If you have a business with a physical address – or want an audience in a specific geographic area – you may already know how important it is to ensure locals can find you in their search results.
When someone is seeking out a lawyer, therapist, lawn company, restaurant, and so on, chances are good they’re not going to want a business two states over – or even two cities over. They want to search locally. In fact, Google and other search engines automatically preference nearby businesses even when people don’t use a local modifier, such as a city name or the terms “near me.”
Bottom line: you need to show up near the top of the results when someone in your area searches for your type of business or you’ll lose out on sales.
Most likely, you’re already trying to rank for local searches. Maybe you include local-focused keywords in your website content or list your business on directory sites.
Have you ever wondered which strategies are really the best ones though? Which ones other businesses use with positive results?
Well, now you can find out! Recently, Moz released the results of its 2017 Local Search Ranking Factors survey. They go into their findings in great, exhausting detail in a few different posts. If you’re interested, you should absolutely head over there and take a look.
In the interest of time though, I will look closer at three specific parts of the survey. This provides a nice overview about which local search ranking factors businesses should really focus on:
- Local Pack/Finder Ranking Factors
- Localized Organic Ranking Factors
- Foundational Factors and Competitive Difference-Makers
By using the results of these three key areas to inform your local strategy, you can streamline your efforts and get a better return on your marketing investment.
Local Pack/Finder Ranking Factors
Before I dive into the factors, let me explain this area a bit: what is the local pack/finder?
Basically, it’s that “pack” of three results grouped together with a map that often shows up when you do a Google Search. Here are a couple of examples from desktop and mobile search:
Depending on the type of business you search for, these results can look a bit different and may not always appear right at the top, but they are almost always there. The Finder is a complete list of results that comes up when you click “More Places” under the blue arrow at the bottom of that three-pack.
What ranking factors do businesses say matter in helping you to appear in a pack when someone searches for your type of business in your area? In order of importance:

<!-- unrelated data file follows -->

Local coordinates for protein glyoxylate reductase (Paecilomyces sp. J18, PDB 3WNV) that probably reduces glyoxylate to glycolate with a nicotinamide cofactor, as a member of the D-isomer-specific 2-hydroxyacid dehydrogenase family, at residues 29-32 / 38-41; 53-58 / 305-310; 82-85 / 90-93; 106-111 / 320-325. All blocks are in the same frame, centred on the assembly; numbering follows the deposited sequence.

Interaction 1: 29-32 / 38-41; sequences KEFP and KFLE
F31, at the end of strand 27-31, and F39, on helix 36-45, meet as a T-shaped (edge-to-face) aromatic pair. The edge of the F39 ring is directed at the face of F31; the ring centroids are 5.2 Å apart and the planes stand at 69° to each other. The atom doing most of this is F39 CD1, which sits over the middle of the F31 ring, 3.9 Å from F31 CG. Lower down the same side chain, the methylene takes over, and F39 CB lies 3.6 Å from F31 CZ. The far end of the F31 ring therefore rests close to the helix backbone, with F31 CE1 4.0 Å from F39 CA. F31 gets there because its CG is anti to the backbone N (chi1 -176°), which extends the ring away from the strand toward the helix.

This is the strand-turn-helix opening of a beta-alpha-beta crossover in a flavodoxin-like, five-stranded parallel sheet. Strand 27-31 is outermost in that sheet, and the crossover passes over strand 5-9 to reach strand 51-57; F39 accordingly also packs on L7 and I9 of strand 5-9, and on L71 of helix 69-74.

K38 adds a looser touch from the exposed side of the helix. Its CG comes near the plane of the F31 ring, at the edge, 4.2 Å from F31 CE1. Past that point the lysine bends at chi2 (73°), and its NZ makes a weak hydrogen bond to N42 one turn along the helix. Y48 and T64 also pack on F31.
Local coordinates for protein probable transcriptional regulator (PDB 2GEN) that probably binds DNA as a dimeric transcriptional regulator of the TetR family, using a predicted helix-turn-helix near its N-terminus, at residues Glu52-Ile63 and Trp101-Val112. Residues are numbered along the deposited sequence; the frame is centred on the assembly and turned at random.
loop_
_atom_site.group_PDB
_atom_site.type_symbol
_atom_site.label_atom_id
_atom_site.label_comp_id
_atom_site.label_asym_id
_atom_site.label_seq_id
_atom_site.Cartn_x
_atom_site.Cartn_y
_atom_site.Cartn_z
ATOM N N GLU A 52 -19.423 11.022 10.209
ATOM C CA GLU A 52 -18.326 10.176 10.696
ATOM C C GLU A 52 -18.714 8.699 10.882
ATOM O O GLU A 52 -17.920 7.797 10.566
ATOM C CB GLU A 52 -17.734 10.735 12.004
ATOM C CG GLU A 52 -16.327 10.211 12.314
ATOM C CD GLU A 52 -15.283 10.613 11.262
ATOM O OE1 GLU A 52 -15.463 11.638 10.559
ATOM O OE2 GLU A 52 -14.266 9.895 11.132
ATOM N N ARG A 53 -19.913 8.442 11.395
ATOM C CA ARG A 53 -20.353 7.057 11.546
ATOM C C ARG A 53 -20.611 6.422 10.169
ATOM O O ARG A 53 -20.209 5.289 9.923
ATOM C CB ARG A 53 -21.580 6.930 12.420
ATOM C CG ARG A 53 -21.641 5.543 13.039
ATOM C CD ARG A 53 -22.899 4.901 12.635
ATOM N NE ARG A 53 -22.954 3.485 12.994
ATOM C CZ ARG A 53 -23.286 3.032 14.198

- Google My Business Signals.According to the survey results, businesses have found that they rank higher in searches when they are in closer physical proximity to the searcher (based on the address you give), when they choose categories for their business that seem to align with the search, and when they have the search term in the title of their business. These signals seem to be incredibly important, with respondents saying they make up nearly a fifth of the equation that goes into choosing the businesses that appear in the pack.
- Link Signals.The importance of inbound links just keeps growing, with respondents saying it currently accounts for 17% of the pack equation. The more inbound links you have, the better, but domain authority matters too. A few bigger sites may end up carrying more weight than lots of links from little-known places. Additionally, how those sites are linking to you matters as well – if you can, try to get sites to use anchor text that will benefit you.
- On-Page Signals.
Is your site optimized with local signals like your name, address, and phone (NAP) – preferably on multiple pages? Do you include keywords in page titles that refer both to your type of business and your area? Is your domain authority strong? These things make up about 14% of the pack equation.
- Citation Signals.Citations don’t matter quite as much as they used to, but they are still very important (13%). The factors that seemed to most influence this signal were having a high volume of citations and consistency across citations on NAP.